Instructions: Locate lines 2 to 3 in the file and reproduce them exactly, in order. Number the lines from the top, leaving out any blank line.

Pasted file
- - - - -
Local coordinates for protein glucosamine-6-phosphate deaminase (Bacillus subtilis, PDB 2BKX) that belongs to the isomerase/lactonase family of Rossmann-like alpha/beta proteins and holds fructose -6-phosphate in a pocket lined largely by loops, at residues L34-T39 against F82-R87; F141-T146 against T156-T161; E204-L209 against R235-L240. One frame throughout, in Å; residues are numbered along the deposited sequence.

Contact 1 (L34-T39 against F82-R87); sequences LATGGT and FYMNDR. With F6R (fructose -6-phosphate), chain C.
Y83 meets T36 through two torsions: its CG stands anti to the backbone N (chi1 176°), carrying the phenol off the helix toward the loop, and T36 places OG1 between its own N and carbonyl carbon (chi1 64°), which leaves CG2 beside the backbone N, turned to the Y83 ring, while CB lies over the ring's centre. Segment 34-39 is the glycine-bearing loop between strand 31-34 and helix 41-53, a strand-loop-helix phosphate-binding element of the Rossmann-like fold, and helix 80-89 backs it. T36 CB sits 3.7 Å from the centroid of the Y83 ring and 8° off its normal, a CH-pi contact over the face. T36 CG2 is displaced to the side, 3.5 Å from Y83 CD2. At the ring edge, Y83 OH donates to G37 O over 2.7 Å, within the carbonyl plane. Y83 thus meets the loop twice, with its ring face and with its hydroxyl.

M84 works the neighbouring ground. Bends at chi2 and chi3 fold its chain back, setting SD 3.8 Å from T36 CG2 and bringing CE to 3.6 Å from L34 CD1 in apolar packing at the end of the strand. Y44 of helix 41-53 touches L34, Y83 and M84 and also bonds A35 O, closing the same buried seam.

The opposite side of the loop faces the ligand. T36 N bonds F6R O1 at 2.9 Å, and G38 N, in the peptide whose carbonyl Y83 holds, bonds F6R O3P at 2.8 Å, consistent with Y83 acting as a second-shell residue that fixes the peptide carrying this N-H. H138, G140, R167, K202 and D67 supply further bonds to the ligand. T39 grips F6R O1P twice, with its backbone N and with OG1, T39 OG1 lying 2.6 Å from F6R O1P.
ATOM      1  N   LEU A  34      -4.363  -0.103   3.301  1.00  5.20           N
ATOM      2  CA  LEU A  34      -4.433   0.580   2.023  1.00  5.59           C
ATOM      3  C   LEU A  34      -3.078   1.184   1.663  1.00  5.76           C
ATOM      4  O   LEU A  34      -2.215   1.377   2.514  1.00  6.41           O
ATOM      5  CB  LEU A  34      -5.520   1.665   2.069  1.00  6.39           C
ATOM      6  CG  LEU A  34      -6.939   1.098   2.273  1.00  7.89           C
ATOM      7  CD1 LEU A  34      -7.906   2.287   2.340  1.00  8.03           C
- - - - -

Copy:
Contact 1 (L34-T39 against F82-R87); sequences LATGGT and FYMNDR. With F6R (fructose -6-phosphate), chain C.
Y83 meets T36 through two torsions: its CG stands anti to the backbone N (chi1 176°), carrying the phenol off the helix toward the loop, and T36 places OG1 between its own N and carbonyl carbon (chi1 64°), which leaves CG2 beside the backbone N, turned to the Y83 ring, while CB lies over the ring's centre. Segment 34-39 is the glycine-bearing loop between strand 31-34 and helix 41-53, a strand-loop-helix phosphate-binding element of the Rossmann-like fold, and helix 80-89 backs it. T36 CB sits 3.7 Å from the centroid of the Y83 ring and 8° off its normal, a CH-pi contact over the face. T36 CG2 is displaced to the side, 3.5 Å from Y83 CD2. At the ring edge, Y83 OH donates to G37 O over 2.7 Å, within the carbonyl plane. Y83 thus meets the loop twice, with its ring face and with its hydroxyl.